Data entry errors in reporting amount of Profit & Loss Account under the group heading “Reserves & Surplus” and “Loans & Advances” in the Balance Sheet. Duty Drawback”, “Export Incentive” “Other Claim Receivable” all clubbed together and tagged with “Other Receivables”.


A careful tracing of all financial statement data to the rendered XBRL financial statements can detect errors in values. However, attribute accuracy needs to be checked by verifying all contextual information. A foot note can be added in XBRL financial statements which can provide a break-up of all line items clubbed and mapped with one taxonomy element or with the residuary tag.

Mapping Errors

Mapping is the process of selecting the right element in Indian GAAP Taxonomy for each line item in the financial statement. Mapping errors can result in misleading information and the user of data could reach to an erroneous conclusion.


“Loss on Sale of Fixed Assets” tagged with “Loss on Sale of Long Term Investments” although a tag “Loss on Sale of Fixed Assets” is available in the taxonomy. “Interest Accrued but not due on Fixed Deposit” tagged with “Other Cash Bank Balance”. Another example of mapping error is “Deferred Tax Liability (Net)” tagged with “Net Deferred Tax Assets” with a negative sign or vice versa. Although, it doesn’t create any mismatch in the assets & liabilities, it distorts the view of the Balance Sheet.


Although good XBRL Tools have an in-built feature for searching taxonomy element which can assist in mapping, the importance of judgment involved in the process can’t be undermined. A precise understanding of the Company’s financial statements and of Indian GAAP Taxonomy is required to ensure the correct mapping of line items in financial statements with taxonomy elements.

Validation Errors

The final step in preparing XBRL financial statements for submission to MCA-21 involves:-

(i) Validation Test and

(ii) Pre-scrutiny Test

MCA Validation Tool checks and identifies most, but not all, errors. For example, it does not check the financial information/data in ‘Block Tagging’. It verifies the mathematical accuracy and mandatory information/data in XBRL financial statements.

Pre-scrutiny Test conducts server side validation of the data in XBRL financial statements. An XBRL financial statement must pass the “Validation Test” before the “Pre-scrutiny Test” can be conducted.


Corporate Identity Number (CIN) of an Associate entity not provided in XBRL financial statements. Another example of validation error is “Basis of Presentation of Accounts” not tagged.


Validation Test on XBRL financial statements should be conducted on the latest available MCA Validation Tool. In case the validation test throws any errors, the same should be removed before uploading at MCA-21. After the XBRL Instance passes the validation test, Pre-scrutiny Test should be conducted and if there are any errors, the same should be removed before uploading of XBRL financial statements at MCA-21.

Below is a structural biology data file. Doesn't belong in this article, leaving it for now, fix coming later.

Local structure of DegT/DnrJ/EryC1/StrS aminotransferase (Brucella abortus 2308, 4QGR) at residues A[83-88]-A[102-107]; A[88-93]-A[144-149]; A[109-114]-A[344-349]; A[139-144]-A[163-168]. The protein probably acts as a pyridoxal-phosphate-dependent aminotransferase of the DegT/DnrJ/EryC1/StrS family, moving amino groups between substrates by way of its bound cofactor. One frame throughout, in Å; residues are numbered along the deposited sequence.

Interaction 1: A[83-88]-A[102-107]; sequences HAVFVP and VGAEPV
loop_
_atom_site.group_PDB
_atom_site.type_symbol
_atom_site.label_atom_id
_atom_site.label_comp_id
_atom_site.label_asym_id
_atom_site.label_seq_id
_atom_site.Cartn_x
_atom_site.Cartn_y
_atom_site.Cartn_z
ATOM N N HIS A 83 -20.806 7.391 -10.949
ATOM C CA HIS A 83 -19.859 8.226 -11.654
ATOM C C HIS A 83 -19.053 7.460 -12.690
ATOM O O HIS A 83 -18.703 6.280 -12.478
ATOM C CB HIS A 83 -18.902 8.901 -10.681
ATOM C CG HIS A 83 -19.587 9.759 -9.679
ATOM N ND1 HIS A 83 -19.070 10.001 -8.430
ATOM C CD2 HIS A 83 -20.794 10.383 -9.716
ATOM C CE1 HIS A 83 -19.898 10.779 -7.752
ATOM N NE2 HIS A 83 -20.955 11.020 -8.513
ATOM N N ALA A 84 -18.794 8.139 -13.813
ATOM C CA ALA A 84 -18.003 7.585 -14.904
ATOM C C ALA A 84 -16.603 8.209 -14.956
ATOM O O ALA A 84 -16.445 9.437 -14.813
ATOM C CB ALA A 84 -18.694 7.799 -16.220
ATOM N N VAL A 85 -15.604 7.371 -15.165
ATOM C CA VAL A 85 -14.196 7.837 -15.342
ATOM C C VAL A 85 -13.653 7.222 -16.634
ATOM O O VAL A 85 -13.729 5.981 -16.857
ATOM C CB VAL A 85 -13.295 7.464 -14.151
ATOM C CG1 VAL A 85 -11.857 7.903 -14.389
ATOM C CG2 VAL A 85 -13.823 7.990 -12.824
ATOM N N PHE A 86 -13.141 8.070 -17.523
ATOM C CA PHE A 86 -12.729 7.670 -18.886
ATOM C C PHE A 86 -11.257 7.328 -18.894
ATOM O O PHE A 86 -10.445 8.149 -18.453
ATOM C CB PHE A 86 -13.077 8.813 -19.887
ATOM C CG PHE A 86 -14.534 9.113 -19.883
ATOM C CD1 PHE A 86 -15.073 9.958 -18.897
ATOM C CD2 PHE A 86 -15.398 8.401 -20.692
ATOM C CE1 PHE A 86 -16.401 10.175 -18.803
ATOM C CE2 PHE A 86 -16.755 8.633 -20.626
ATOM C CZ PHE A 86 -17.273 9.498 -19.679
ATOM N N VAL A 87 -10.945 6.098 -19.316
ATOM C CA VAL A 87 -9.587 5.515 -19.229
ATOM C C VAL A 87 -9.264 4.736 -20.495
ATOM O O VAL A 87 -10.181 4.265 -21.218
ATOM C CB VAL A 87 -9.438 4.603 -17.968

Rendering Errors

`Rendering’ is a necessary evil. Tagged data needs to be rendered in order to see it. This puts undue focus on presentation vis-à-vis MCA compliant XBRL and use for financial analysis. This is contrary to the original purpose of XBRL. Many filers have noticed during the last filing year that XBRL rendering has not been as accurate as they would prefer it to be. We tend to think of financial reporting in a visual way – in a way we can view it. That is the old way of thinking about financial reporting. “Tagging” of financial statements provide a choice to the users to grab the entire financial statement or individual values in isolation.


Financial information/data in “Block Tagging” is not properly rendered making the information illegible e.g. information/ data in foreign currency transactions in Notes to Accounts. Another example of rendering error is of certain foot notes attached to the values which are visible in XBRL Viewer but not rendered in the PDF file.


Rendering errors are mainly related to XBRL software used in generating XBRL financial statements and vendors of software need to look into this aspect. Rendering engine also needs improvement to properly render the information in XBRL Viewer as well as in PDF files. However, the preparer can also improve the formatting of information/data in XBRL financial statements.


It is of prime importance for companies to be aware of these potential errors, whether their XBRL financial statements are prepared in-house or prepared by a third party service provider. There is a legal liability attached to XBRL mandate for companies and its officers in default for submission of inaccurate or false data in XBRL financial statements. There is also a provision for disciplinary complaint against the practitioners to the professional bodies for deficiency in certification of XBRL financial statements. The deficiency in XBRL financial statements could invite avoidable litigation and adversely affect company’s goodwill.